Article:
“See You There” comprises new versions of seven Glen Campbell classics, fleshed out by a handful of tracks from the sessions for his last record, “Ghost on the Canvas.” Campbell laid down new vocals on his old hits during the “Ghost” sessions; his label owner subsequently added instrumentation. The results in no way surpass those towering originals — how could they, when songs such as “Wichita Lineman” and “Galveston” are towering peaks on the map of popular music? These new takes do offer some worthy alternative perspectives: “Hey Little One” is given a slower, almost stately pace, “Gentle on My Mind” a rawer sound; “Galveston” comes in stripped-down, resonating form, and gains a reflective element courtesy of touches of accordion. Most of all, these rereadings are informed by what that famous voice — weathered, but still strong — has become. When it was released, “Ghost” was advertised as the end of Glen Campbell’s long recording career, and it remains a fitting coda; call “See You There” a poignant postscript. (Out Tuesday) Stuart Munro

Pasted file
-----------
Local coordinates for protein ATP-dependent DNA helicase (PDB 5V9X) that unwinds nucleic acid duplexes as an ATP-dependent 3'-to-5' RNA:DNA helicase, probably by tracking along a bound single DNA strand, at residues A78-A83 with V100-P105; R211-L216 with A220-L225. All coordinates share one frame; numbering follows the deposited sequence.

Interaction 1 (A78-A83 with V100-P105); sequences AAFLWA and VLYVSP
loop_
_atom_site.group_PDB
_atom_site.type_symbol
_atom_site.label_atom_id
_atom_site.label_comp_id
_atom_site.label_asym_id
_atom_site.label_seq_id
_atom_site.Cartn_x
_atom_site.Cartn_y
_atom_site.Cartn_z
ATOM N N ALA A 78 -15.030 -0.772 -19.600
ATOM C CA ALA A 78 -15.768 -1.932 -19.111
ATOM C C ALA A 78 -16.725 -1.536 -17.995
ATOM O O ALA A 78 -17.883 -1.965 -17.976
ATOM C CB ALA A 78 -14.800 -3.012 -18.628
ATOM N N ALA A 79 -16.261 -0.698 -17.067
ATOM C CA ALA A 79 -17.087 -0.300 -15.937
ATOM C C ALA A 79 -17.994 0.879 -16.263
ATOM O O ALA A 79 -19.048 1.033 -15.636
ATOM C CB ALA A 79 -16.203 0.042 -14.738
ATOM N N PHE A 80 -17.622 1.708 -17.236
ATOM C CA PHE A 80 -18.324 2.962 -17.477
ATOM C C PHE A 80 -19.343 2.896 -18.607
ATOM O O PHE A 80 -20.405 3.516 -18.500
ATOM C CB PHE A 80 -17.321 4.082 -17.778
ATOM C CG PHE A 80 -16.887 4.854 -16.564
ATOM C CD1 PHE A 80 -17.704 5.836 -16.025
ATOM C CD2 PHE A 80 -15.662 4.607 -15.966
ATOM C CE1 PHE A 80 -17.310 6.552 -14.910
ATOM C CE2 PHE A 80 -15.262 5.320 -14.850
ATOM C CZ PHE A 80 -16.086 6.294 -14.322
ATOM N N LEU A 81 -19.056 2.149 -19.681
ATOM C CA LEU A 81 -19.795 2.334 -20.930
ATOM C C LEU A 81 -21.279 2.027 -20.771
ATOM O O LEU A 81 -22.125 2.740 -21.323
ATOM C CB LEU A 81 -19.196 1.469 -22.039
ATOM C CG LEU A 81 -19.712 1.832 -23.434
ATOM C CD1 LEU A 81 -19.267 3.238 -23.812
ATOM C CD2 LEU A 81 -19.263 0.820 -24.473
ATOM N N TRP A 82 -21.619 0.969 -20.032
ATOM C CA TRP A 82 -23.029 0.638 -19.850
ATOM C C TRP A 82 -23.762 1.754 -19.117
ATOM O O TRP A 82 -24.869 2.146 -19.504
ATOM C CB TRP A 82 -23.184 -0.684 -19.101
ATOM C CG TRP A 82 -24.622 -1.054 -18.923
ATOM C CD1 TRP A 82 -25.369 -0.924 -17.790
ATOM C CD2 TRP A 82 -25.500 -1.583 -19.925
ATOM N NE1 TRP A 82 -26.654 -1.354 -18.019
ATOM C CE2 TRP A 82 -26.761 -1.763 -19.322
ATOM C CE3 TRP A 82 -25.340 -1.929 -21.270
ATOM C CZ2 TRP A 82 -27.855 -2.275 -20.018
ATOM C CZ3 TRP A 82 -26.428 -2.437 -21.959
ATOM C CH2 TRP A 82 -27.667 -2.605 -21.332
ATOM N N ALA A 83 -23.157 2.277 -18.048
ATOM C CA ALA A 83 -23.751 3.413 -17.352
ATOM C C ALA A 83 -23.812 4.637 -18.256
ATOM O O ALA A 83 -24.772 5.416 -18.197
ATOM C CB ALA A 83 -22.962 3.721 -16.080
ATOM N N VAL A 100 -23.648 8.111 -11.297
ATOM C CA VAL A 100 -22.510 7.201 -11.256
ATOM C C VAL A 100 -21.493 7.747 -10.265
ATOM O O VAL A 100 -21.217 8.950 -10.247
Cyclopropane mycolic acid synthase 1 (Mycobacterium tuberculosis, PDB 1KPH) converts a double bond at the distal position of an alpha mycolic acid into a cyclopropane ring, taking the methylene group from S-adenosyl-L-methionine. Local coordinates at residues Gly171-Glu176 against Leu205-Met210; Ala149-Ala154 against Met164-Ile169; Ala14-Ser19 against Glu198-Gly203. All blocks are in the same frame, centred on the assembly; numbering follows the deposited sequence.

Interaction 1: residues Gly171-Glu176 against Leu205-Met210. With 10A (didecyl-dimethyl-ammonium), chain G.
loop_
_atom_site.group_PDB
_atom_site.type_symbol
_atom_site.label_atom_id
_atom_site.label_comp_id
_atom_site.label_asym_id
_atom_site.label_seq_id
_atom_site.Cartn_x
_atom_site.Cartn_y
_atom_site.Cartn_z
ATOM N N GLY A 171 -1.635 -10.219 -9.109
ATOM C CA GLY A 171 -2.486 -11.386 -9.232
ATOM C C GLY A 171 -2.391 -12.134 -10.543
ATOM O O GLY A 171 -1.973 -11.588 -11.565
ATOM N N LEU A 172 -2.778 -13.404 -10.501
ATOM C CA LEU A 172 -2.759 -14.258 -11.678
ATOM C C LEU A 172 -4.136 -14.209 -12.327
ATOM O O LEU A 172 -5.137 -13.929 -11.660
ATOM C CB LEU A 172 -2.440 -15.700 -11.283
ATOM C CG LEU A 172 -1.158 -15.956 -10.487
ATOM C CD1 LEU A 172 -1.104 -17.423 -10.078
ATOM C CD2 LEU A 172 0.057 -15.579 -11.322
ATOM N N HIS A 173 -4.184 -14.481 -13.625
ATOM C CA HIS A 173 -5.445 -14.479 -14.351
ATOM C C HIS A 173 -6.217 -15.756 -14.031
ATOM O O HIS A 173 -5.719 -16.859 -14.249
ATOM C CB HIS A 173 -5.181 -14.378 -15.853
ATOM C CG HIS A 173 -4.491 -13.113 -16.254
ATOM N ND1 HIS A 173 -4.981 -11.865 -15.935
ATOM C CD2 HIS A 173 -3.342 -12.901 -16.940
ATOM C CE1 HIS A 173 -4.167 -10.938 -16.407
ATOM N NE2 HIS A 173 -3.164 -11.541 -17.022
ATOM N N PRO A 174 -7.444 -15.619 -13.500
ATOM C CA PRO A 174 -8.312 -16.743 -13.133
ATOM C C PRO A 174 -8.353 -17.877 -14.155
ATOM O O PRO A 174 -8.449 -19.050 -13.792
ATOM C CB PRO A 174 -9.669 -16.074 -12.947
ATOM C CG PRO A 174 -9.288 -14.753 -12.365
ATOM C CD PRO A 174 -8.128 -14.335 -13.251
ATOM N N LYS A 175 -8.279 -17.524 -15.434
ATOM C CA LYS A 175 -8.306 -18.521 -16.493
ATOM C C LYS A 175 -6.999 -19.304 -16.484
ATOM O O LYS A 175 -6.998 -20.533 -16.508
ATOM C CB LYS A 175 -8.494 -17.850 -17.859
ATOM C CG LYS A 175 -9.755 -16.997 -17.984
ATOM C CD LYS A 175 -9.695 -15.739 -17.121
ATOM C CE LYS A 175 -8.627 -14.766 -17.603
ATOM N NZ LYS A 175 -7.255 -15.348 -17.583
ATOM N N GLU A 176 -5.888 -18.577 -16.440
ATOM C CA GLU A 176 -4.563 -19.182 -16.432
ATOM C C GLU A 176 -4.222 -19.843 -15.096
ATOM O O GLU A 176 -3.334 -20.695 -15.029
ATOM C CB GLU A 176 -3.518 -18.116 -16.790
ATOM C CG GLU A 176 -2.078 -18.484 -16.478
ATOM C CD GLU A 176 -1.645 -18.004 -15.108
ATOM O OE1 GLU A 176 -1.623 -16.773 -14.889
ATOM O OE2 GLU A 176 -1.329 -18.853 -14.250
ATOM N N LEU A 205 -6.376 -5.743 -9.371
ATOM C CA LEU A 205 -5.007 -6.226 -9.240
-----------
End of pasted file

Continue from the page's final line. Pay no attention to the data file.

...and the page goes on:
ALBUM REVIEW | COUNTRY
Glen Campbell, ‘See You There’
By Stuart Munro| Globe Correspondent August 13, 2013
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